Once upon a couple decades ago - and I can hardly believe I've gotten to the point in my adult life when I can refer to my adult life that way - I was an independent consultant with Mary Kay. I signed up for the discount because I liked the products and I didn't want to have to pay full pop. It didn't take me long to figure out that the discount becomes a moot point when you buy 3-4 times as much makeup as you'd ever be able to use before it goes bad.
When you joined Mary Kay way back then - I have no idea what it's like now - you were under a sales director (those were the women who drove the pink cars) who usually had regular meetings with their underlings to motivate and celebrate and whatever else seemed appropriate. It was also pretty common to discuss the rule that you never leave the house without being fully made up. If you wanted to be successful, you needed to look the part. It was a fair point for someone selling cosmetics.
And I bought into that rule for a while. Hook. Line. And sinker.
Then one day I probably woke up and knew that the only place I was going was the grocery store, and I really didn't need to wear makeup. I also didn't have aspirations to drive a pink car. I was in it for the discount.
A few months ago Jennifer Weiner posted a piece about the pressure to look good leading her to book botox appointments before television appearances and I'm pretty sure that's one pressure that I'm not ever going to succumb to. (Needles and I don't have a good relationship.)
I've dyed my hair in the past and it was okay, but the maintenance was more than I care to do on a regular basis. (Read: It was a pain and I hated it.) I grew the colour out as fast as I could and left my hair alone until the urge struck again. I can live with the ever-growing number of grey hairs. Well, until a few weeks ago when I decided I wanted to get highlights. It wasn't about covering up grey, because I don't care about that. I just wanted to do something different and fun. I really love the change I've made. We'll see how long I last. It's expensive and it means I have to go every three months for three hours. I am so not into that kind of high maintenance effort.
I definitely prefer to wear makeup when I'm out for more than just errands, because if I'm going to meetings or to work, I like to look a little livelier than the walking dead. Having fair skin has always made me appreciate the colour I get from makeup, but I wear it for me...not anyone else.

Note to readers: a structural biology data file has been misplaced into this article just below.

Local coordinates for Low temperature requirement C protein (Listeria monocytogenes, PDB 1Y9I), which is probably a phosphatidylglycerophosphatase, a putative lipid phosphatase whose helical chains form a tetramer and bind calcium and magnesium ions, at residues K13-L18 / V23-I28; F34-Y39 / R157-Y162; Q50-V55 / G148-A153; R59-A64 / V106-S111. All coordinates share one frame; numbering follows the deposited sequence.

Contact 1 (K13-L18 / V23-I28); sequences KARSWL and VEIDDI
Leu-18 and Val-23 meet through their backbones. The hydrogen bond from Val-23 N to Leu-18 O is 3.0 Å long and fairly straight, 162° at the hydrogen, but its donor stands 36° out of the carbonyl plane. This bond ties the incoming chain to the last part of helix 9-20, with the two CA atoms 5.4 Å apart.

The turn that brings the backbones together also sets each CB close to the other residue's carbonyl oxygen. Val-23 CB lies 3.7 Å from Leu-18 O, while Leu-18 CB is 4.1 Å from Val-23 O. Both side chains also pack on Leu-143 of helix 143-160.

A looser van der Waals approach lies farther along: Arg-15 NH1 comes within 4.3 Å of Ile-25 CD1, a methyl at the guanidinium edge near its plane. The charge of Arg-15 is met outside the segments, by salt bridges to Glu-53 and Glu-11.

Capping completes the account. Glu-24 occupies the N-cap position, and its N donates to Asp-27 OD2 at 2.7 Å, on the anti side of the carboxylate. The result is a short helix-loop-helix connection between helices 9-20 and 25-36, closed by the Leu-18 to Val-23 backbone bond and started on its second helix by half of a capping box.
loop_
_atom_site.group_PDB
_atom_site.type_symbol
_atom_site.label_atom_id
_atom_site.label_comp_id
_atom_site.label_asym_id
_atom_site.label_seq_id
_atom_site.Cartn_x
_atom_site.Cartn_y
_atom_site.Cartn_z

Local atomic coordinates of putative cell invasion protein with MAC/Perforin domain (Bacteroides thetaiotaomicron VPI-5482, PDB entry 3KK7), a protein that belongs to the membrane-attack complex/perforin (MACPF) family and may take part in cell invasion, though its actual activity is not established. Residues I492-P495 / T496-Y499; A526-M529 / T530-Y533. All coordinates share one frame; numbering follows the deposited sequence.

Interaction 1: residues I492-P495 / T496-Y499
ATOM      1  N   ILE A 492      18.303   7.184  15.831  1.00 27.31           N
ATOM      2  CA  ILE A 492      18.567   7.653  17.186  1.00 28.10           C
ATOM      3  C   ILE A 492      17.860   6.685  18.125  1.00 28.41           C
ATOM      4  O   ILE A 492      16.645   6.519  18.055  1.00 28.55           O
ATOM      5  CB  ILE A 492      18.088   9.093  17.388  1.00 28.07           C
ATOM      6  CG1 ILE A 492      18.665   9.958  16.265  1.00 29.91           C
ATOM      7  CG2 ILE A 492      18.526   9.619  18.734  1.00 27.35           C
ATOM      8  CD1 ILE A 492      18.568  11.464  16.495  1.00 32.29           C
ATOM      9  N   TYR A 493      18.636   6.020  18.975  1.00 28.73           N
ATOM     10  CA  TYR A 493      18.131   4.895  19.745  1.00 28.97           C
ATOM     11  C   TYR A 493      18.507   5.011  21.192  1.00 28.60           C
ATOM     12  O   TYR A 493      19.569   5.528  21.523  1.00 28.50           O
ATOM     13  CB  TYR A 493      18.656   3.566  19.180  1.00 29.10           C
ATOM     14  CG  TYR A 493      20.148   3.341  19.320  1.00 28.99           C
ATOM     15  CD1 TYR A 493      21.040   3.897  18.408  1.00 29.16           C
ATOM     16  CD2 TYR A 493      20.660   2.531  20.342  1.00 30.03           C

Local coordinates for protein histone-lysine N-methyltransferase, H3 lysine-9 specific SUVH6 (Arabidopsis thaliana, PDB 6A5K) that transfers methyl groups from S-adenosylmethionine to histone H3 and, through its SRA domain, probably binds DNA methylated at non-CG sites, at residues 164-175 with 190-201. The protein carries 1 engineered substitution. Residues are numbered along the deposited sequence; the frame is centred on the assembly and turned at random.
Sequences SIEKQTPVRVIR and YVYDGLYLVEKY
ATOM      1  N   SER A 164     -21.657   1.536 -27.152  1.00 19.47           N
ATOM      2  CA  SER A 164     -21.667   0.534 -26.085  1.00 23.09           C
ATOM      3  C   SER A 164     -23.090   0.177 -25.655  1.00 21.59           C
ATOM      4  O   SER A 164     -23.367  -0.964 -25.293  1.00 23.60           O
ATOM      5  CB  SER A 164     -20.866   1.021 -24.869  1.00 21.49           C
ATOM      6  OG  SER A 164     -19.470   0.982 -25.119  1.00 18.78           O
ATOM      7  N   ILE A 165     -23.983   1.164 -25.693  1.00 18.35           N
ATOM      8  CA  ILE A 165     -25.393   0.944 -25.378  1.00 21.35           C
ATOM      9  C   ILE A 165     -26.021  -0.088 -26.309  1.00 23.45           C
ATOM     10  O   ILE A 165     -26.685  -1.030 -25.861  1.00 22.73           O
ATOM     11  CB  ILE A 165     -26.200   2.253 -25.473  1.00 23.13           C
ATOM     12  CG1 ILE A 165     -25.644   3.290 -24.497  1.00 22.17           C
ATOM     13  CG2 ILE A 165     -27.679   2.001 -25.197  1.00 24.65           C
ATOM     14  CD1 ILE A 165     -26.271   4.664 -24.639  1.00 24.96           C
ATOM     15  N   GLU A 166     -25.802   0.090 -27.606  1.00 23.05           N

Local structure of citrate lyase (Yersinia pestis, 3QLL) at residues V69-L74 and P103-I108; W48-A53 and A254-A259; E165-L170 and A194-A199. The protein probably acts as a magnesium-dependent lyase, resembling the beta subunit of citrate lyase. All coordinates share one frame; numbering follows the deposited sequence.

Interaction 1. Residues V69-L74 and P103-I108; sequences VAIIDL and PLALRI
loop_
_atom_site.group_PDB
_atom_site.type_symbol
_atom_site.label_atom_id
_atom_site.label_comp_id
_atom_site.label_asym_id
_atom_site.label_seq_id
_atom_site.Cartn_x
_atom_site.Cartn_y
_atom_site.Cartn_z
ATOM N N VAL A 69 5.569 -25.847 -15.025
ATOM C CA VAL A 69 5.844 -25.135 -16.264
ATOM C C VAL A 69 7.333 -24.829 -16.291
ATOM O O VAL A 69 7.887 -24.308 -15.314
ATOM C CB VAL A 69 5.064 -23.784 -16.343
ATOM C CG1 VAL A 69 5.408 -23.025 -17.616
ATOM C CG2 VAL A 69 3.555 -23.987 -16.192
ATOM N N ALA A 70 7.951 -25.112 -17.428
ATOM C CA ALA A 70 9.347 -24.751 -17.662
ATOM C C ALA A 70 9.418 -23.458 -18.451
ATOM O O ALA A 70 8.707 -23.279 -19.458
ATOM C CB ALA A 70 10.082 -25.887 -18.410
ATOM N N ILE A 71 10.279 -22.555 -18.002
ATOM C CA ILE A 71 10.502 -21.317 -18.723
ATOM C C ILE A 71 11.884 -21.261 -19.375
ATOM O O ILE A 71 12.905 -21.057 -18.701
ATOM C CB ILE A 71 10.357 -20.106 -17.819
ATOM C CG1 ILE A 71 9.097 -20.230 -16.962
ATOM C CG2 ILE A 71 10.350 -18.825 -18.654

I am going to be discussing getting braces with my dentist - not because I don't like the way my teeth look, but because I screwed them up royally last summer and now my bite is a bigger mess than it was before. (My first dentist in Ottawa 14 years ago looked at my bite and said, "hmm...that's an interesting bite.") If I wasn't having genuine issues, braces and all the other expensive dental work I need would not be a consideration. And after finding out that I have to redo a root canal I had done a year ago, I'm not sure I'll ever be able to afford to do everything they're recommending. I've had a crappy bite forever, so why fix it now?
My bottom line? I'm only going to do something that changes my appearance because I want to do it. If Jennifer wants to go get botox because it feels good to her (something I find very strange, because...needles), go for it. If it makes her feel more confident and youthful, awesome. I wish we could all just be happy in our own skin, but we're also human. We see so many flaws in ourselves and we're clearly willing to go to great lengths to reduce or eliminate said flaws.
Let's not assume that everyone who takes steps to make changes is unhappy with their appearance, though. Sometimes, you just want to do something different and there's nothing wrong with that. It doesn't mean the motivation has anything to do with real or perceived societal pressures.